MH: Definitely, 1977 really put us on the map and created a huge splash around the globe when it was released. We’ve actually just played the 2 shows a few weeks ago (sorry about the delay with this!) and we couldn’t have wished for them to have went more perfectly. They were so much fun we didn’t want to leave the stage. The crowd were really into the whole nostalgia of the night and they’ve been the total highlight of the year for us, as we’ve been lying low in the studio.

n: Is there anything you would have done differently with the album now, with the experiences you’ve had since?

MH: 1977 was the only album we recorded completely on tape, we’ve used pro-tools on every album since. That meant that any edits were cut the old-skool way splicing the tape. Everything is so much easier now in the computer. We could’ve saved ourselves a load of studio time but back then pro-tools was still in it’s infancy. I guess we had to rehearse the songs more back then, now we got the luxury of digital editing almost anything can be fixed up! As for changing anything, 1977 really captured where we were perfectly at the time, I don’t think any of us would want to go back and change it. It’s part of our history.

n: Any chance of hearing any other of your albums as part of a live set in the future?

MH: Who knows, the two 1977 shows were so good that it’s definitely a possibility. When you do those kind of special shows there’s a real atmosphere of an event, more so than a regular show. Maybe in a few years we’ll do a Free All Angels ‘look-back’ gig. It was such a big album it could definitely work well.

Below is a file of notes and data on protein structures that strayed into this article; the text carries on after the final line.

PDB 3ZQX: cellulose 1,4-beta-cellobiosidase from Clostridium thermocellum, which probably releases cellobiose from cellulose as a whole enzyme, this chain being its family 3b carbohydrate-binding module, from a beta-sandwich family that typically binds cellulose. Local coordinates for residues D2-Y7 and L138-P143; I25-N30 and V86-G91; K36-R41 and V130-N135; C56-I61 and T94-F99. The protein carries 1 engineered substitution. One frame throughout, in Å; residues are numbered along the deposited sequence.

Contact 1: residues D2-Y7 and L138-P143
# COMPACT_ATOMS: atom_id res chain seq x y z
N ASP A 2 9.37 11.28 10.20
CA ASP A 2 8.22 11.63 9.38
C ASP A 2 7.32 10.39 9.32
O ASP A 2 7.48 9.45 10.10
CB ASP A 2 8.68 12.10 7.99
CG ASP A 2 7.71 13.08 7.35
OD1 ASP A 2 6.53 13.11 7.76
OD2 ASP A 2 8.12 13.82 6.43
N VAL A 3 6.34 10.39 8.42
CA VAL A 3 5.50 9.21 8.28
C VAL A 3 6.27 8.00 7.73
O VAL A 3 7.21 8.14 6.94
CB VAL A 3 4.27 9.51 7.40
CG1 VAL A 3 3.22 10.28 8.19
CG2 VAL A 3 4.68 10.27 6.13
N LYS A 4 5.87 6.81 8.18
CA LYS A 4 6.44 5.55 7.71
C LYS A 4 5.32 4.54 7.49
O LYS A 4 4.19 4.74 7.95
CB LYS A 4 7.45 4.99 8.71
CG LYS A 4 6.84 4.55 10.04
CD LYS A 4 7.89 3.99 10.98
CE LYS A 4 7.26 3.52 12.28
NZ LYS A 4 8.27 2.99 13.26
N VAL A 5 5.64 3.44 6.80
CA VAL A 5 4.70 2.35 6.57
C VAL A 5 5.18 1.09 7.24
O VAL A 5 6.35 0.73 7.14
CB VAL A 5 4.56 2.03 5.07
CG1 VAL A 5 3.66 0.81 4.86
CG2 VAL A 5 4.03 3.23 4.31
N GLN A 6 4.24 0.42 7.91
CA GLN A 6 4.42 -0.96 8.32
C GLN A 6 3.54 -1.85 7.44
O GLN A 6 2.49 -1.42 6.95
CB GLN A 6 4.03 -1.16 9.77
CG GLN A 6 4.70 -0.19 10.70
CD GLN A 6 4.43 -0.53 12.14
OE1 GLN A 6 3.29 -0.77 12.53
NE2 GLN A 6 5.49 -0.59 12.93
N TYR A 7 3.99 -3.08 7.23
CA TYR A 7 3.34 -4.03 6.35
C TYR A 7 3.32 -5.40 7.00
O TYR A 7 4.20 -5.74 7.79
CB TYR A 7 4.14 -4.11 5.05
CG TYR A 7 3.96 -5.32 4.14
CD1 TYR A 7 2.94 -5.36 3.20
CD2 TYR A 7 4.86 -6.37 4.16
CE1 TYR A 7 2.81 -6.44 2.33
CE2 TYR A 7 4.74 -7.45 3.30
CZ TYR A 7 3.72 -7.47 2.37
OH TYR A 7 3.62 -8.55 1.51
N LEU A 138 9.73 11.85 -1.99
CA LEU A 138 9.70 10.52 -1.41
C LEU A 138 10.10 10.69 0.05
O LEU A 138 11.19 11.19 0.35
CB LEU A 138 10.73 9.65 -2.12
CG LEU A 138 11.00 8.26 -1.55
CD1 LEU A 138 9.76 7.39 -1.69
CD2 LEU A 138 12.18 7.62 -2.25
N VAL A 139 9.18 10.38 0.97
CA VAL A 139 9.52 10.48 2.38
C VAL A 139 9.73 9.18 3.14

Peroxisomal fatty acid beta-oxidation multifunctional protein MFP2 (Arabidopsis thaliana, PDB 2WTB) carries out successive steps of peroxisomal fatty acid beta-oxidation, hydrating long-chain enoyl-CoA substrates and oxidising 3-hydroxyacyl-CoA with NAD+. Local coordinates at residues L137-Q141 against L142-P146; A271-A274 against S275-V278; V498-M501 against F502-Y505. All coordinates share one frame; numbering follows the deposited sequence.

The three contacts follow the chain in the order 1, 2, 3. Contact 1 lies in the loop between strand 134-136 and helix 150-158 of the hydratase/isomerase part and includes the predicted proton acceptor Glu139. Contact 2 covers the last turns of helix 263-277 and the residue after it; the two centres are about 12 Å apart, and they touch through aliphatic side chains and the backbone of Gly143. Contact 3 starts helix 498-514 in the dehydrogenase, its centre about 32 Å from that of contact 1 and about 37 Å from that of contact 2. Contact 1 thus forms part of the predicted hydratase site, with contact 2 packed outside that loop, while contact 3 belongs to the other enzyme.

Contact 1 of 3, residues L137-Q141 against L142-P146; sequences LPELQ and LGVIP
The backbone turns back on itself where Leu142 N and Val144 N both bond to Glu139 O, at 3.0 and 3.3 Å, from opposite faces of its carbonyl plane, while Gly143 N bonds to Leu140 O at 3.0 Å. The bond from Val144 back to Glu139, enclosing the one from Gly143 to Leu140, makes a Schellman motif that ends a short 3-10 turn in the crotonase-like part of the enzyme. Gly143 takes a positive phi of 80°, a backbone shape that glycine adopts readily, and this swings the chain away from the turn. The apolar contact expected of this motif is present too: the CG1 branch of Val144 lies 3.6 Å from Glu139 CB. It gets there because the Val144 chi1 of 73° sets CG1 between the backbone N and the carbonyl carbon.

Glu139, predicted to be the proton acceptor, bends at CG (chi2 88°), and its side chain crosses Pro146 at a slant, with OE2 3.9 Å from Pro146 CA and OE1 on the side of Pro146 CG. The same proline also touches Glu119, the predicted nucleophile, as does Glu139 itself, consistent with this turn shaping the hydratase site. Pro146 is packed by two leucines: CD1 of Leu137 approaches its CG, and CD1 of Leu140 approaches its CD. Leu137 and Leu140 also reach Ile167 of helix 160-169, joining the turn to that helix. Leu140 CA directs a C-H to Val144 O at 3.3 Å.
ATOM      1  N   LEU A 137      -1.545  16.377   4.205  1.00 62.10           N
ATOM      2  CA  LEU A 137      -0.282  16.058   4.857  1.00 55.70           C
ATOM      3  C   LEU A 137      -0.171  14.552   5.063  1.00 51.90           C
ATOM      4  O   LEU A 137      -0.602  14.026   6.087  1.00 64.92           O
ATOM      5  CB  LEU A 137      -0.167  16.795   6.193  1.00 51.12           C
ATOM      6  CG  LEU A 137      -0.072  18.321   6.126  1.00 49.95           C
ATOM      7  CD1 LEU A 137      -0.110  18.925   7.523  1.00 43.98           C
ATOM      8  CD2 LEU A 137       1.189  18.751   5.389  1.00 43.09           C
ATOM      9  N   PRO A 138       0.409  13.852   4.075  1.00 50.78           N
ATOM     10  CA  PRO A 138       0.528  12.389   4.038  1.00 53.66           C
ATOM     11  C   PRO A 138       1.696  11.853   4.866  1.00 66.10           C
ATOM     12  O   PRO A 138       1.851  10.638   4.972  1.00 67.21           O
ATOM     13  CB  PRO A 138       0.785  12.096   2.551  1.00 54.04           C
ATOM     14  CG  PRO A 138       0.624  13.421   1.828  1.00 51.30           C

n: You’re playing the Roundhouse one day and the Astoria the next. So, which do you prefer – playing a smaller, more intimate venue or rocking out on the big stage?

MH: We really do love playing on any stage. Festivals are great because you’re on big stages in front of 10,000’s of people but we equally love the small hot and sweaty club shows too. Our favourite is probably the mid sized venues the 2000 / 3000 sized halls, which includes the Astoria and Roundhouse. We’re most comfortable with a crowd that size, it still feel intimate but also big, it’s a nice balance and it’s easy to connect with a crowd that size.

n: You recorded an awesome version of Please Let That Be You by The Rentals for a recent tribute album. Are there any more covers in the works?

MH: Thanks, we really loved that song and Matt Sharp asked us to do one so we were glad it hadn’t been taken by anyone else. We actually do have another cover which we recorded earlier this year Coming Around again by Carly Simon. We recorded it years ago for a radio session but it wasn’t very good, this new version is pretty spectacular and epic, we’re very pleased with it and we’ll probably release it next year.

n: Finally, what can we expect from you guys for the rest of 2008 and 2009? Any plans in the pipeline?

MH: We’re pretty much finished with touring for the year. We have a show in Singapore at the start of October and possibly another trip to Asia to play in Thailand / Hong Kong but details on those haven’t been finalized. Apart from those 3 gigs we’re gonna be back in the studio for the rest of the year. We have loads of ideas to record and are eager to get working on them. We reckon we’ll be ready to start releasing new material by March 2009. The plan is to release more new material in one year than ever before, how we’re gonna do that is still a secret so keep update with all our news on

Interview by Rob Gordon